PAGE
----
It’s nearly the end of the tulip season, and despite the abundance of other flowers following on, I always feel a little sad when the tulips finish for another year.I’ve written other posts about how they suggest spring to me, more than snowdrops and daffodils. With their wonderful abilty to drape themselves languidly or stand fully upright as if recognising their glory, they seem to hold the promise of so many good things to come.I love the myriad colours from rainbow bouquets to single hue.
Their history is fascinating too. It seems hard now to believe the tulip madness of the 17th century in Holland: Tulip mania was a period in the Dutch Golden Age during which contract prices for some bulbs of the recently introduced and fashionable tulip reached extraordinarily high levels and then dramatically collapsed in February 1637. Wikipedia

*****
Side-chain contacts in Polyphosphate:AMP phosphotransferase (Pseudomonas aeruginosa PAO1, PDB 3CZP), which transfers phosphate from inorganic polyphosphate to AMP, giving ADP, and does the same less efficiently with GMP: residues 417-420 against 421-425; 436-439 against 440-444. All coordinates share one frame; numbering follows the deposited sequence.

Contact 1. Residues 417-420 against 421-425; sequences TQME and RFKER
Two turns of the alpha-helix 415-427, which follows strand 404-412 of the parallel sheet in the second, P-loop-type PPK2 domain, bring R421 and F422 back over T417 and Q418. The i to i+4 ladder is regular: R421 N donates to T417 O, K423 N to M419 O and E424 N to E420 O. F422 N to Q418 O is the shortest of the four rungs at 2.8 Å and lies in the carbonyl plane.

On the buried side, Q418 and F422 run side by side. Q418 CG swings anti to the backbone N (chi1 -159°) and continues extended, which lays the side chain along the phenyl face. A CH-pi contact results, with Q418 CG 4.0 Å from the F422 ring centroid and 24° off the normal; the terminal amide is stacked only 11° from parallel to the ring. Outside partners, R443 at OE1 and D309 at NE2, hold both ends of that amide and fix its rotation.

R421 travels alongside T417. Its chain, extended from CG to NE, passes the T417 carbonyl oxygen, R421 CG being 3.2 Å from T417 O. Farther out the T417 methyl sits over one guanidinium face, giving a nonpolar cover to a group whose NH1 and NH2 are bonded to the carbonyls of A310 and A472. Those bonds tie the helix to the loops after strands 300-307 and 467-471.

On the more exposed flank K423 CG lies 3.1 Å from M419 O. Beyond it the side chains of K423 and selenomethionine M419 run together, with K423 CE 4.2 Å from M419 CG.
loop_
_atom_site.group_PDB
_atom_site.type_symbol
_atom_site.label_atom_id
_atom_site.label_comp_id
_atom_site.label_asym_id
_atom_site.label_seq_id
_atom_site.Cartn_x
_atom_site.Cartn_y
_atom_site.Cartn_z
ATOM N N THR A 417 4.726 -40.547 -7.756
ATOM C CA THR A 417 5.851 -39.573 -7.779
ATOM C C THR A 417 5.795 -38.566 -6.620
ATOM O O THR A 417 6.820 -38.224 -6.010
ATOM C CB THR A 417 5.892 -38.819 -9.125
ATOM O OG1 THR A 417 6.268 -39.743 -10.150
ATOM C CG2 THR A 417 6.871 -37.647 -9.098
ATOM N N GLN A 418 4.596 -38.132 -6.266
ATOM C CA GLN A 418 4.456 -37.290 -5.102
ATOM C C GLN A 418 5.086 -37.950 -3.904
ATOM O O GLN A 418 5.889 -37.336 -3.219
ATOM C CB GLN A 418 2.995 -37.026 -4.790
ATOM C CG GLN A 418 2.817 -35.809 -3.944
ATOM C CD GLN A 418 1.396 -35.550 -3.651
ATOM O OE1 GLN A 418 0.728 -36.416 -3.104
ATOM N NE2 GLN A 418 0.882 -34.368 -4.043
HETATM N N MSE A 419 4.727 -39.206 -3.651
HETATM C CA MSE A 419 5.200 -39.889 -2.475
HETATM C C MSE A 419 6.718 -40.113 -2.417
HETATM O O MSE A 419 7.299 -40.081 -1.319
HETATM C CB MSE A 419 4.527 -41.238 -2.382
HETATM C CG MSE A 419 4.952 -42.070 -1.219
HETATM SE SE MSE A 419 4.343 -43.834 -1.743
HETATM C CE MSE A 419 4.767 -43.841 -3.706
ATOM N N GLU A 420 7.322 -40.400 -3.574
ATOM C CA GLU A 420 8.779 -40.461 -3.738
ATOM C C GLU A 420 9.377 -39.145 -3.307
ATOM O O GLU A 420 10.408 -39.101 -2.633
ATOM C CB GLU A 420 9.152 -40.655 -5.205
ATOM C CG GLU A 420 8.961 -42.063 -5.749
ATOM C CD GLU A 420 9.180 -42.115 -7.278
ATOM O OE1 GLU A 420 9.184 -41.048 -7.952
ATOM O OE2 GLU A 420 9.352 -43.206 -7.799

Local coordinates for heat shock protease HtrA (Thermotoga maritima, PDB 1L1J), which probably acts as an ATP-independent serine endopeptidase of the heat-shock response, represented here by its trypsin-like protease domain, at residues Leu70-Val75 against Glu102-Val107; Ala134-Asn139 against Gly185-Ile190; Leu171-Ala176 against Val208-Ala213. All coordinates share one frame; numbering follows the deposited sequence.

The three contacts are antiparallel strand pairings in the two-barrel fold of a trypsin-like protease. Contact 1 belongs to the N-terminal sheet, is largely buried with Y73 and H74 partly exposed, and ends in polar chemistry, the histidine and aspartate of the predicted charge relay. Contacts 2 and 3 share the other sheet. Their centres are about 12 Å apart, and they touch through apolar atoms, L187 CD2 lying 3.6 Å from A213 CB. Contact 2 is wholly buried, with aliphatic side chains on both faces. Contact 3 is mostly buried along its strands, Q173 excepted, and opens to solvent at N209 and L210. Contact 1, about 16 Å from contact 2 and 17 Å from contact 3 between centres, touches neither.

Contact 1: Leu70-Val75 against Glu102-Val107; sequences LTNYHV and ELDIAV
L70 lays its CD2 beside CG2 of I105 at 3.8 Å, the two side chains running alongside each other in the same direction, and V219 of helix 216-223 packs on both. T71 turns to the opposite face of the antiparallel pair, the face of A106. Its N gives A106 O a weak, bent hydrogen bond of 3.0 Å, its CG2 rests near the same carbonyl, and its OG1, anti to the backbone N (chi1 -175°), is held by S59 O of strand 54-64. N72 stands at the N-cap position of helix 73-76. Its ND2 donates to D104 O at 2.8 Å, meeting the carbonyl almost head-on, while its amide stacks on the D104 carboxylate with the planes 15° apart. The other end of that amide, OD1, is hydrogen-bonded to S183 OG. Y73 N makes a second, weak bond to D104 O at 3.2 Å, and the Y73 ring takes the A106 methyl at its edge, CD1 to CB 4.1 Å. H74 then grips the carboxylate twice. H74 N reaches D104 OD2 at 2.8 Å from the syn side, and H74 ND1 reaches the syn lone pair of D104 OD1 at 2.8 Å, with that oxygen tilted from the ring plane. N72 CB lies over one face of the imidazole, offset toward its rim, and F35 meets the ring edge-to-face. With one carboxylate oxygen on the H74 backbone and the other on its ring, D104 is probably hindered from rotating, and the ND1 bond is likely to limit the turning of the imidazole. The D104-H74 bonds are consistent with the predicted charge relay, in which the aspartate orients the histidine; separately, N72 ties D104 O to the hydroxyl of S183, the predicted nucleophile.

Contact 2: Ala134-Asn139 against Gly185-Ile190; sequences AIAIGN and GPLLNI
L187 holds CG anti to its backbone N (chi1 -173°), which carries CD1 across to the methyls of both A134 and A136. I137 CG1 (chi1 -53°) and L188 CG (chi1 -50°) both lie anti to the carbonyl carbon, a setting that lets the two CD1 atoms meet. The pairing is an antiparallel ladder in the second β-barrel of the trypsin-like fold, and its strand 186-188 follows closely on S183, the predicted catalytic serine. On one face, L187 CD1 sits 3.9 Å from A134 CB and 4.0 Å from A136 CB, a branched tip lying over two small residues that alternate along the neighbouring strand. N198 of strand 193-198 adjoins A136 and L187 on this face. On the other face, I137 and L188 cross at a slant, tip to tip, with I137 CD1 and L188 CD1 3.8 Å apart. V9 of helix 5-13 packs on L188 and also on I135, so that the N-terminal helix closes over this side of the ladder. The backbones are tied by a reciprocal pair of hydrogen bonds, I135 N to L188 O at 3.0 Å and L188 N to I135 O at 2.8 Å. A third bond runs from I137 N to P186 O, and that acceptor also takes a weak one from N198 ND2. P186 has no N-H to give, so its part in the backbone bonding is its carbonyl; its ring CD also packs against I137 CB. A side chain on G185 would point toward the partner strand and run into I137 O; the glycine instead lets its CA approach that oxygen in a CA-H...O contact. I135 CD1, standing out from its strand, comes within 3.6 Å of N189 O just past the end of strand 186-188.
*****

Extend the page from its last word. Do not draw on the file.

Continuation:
When their price fell, people were runined – the bursting of that particular economic bubble!
This is the background to ‘Tulip Fever’ by Deborah Moggach, recently turned into a film (not very successfully, I gather). Set against the backdrop of the 17th-century Tulip Wars, a married noblewoman has an affair with an artist and switches identities with her maid to escape the wealthy merchant she married. She and her lover try to raise money together by investing what little they have in the high-stakes tulip market.
Some years ago, I went to the tulip parade in Spalding, Lincs, a magnificent array of floats with the most extravagant arrangements, all made with tulips. Sadly, this display took place for the last time in 2013. If you click on the link, you can see some examples of the displays:
The tulip parade might be gone but the wonderful tulip lives on – one of nature’s many marvels.
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